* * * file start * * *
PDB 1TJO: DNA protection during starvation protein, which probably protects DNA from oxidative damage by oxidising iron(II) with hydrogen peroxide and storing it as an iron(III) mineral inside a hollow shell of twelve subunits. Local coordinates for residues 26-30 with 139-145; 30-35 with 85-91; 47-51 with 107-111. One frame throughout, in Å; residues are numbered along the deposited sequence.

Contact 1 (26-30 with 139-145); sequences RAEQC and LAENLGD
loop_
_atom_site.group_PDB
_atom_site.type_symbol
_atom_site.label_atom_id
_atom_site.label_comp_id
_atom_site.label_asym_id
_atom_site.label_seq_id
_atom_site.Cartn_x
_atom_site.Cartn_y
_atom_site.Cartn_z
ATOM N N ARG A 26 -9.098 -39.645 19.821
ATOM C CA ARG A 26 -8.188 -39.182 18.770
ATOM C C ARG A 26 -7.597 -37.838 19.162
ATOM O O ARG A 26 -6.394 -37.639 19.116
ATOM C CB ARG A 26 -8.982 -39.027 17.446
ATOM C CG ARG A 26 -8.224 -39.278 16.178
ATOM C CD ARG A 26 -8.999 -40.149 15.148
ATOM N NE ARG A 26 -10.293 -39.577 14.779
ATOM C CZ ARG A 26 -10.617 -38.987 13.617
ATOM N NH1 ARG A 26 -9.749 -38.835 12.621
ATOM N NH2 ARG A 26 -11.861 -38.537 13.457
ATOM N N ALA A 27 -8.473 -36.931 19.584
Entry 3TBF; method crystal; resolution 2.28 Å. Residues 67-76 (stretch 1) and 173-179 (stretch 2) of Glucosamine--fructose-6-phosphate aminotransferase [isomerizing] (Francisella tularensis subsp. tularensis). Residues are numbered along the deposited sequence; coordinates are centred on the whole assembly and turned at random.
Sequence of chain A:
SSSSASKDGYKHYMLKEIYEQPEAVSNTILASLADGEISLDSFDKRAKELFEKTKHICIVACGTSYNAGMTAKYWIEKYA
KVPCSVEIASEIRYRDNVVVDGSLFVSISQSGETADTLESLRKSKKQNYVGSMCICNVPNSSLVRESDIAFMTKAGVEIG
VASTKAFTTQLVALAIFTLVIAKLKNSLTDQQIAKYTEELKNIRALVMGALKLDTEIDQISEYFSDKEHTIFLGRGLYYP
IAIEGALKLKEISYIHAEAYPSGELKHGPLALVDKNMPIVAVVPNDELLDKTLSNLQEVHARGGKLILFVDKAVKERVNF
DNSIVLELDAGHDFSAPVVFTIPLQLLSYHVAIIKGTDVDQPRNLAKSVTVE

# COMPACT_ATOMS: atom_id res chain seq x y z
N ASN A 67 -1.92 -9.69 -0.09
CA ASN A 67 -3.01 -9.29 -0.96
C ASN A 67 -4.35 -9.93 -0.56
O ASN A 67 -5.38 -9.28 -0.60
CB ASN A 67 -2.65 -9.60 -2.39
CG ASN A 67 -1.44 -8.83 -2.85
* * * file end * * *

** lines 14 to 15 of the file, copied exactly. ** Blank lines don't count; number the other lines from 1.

ATOM C CA ARG A 26 -8.188 -39.182 18.770
ATOM C C ARG A 26 -7.597 -37.838 19.162